Phillip A. Hamilton, former Virginia legislator, sentenced

RICHMOND, Va. (AP) - A former high-ranking Virginia legislator was sentenced Friday to 9½ years in prison for bribery and extortion.

The sentence was three years less than what federal prosecutors wanted for Phillip A. Hamilton, 59, of Newport News. U.S. District Judge Henry Hudson gave Hamilton credit for serving 20 years as the General Assembly's foremost champion of the mentally disabled, but scolded him for betraying the public trust.

Before the sentence was handed down, Hamilton tearfully apologized for his actions.

"All my life I have attempted to live my life by the standards of truth, honesty and integrity," Hamilton said, his voice choked with emotion. "Today, I'm here to again publicly apologize for my mistakes and ask the court to consider a punishment that allows me to continue to contribute to society."

U.S. Attorney Neil MacBride told reporters after the hearing that the sentence, while lighter than what prosecutors wanted, still will be a "significant deterrent" to public corruption.

Hamilton was vice chairman of the House Appropriations Committee when he solicited a job as director of a teacher training center he helped create at Old Dominion University with $500,000 in taxpayer money. The Republican lawmaker was hired as the center's part-time director for $40,000 a year.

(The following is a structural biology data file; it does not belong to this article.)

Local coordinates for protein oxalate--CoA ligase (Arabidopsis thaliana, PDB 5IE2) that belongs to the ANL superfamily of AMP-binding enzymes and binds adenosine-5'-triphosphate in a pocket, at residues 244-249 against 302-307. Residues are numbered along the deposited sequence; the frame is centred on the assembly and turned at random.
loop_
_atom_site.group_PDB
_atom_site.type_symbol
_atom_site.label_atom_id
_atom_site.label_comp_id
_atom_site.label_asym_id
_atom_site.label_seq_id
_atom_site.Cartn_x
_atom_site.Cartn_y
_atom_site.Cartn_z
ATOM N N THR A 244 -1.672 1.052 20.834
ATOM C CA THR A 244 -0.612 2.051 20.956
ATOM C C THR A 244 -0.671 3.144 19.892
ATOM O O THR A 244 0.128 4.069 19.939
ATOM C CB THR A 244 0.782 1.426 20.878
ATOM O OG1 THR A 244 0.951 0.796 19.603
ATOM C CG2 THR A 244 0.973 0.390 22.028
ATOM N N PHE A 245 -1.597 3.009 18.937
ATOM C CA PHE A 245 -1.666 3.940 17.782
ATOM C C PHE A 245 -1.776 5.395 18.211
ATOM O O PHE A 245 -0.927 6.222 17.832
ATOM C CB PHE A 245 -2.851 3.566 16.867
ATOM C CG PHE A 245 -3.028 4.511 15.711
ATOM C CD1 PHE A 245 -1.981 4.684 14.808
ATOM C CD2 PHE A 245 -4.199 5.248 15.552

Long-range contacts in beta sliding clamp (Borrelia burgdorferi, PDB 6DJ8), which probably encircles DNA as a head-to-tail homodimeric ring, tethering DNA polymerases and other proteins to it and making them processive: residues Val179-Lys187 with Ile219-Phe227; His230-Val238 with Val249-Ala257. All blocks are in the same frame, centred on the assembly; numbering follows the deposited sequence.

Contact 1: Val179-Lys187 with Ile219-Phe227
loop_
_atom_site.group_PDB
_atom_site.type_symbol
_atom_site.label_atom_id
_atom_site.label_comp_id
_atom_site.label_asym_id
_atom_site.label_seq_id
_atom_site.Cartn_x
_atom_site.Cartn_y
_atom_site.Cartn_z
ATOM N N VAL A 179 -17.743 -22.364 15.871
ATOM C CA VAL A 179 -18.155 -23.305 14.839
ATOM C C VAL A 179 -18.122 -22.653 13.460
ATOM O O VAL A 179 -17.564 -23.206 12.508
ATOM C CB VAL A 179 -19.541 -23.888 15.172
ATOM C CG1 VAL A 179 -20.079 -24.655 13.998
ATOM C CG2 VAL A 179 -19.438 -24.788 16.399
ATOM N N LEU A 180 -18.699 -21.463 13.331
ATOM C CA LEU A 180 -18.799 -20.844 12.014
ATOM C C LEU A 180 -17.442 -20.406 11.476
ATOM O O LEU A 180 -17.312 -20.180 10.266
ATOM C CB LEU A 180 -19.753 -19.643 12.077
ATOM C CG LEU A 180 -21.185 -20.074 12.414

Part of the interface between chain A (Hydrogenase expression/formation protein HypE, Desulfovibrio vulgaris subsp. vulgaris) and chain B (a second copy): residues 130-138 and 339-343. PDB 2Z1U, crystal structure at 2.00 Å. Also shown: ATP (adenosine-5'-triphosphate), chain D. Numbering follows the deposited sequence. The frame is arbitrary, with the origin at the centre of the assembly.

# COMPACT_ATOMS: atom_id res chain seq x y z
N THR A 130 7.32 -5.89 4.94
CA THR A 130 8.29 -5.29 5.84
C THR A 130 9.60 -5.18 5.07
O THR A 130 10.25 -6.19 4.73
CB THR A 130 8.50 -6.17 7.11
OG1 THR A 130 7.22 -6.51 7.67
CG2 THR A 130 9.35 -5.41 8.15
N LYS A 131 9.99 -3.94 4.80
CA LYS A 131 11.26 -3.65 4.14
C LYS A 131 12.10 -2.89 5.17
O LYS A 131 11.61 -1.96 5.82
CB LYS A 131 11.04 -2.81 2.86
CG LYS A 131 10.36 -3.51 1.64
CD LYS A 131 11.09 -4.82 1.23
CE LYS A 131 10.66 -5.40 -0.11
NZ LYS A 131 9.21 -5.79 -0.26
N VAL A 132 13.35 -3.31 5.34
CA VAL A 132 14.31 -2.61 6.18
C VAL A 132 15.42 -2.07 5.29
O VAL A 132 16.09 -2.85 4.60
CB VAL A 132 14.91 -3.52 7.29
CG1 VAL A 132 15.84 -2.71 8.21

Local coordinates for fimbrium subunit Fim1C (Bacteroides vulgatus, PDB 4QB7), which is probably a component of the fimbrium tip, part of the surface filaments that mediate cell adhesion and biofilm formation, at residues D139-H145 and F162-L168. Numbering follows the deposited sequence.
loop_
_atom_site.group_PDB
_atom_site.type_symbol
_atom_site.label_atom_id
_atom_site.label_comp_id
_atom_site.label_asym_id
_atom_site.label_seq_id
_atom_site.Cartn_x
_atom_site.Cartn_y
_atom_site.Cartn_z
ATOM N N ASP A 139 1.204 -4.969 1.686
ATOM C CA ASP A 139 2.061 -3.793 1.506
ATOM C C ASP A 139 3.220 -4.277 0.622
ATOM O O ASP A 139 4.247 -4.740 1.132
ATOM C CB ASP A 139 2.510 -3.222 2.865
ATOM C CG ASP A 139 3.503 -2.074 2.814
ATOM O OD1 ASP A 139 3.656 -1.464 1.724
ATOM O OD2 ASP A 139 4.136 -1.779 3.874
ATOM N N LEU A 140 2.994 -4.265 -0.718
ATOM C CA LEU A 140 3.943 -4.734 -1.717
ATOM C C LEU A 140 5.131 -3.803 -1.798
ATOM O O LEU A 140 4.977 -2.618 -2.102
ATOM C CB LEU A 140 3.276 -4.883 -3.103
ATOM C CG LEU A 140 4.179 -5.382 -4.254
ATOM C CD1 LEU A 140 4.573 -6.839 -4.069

A jury convicted Hamilton in May. Hamilton's lawyer, Andrew Sacks, reiterated in court Friday that he plans to appeal the convictions to the 4th U.S. Circuit Court of Appeals.

Sacks argued for a modest sentence for Hamilton, citing the Republican's previously clean record and his long record of legislative service focusing on mental health and education.

He described Hamilton as "a man of extraordinary achievement" who was so enthusiastic about establishing the teacher training center and helping it succeed that he lost sight of ethical boundaries.

But Justice Department attorney David Harbach said Hamilton didn't just accept a bribe - he initiated it, then tried to cover it up when people started asking questions about his ties to ODU.

"The facts of this case, they go far, far beyond 'the defendant should have known better.' The defendant did know better," Harbach said. "He absolutely knew what he was doing and went through with it anyway."

Hudson heard from seven character witnesses, including two former legislators, who described Hamilton as ethical and honest.

The judge allowed Hamilton to remain free until reporting to prison Sept. 19.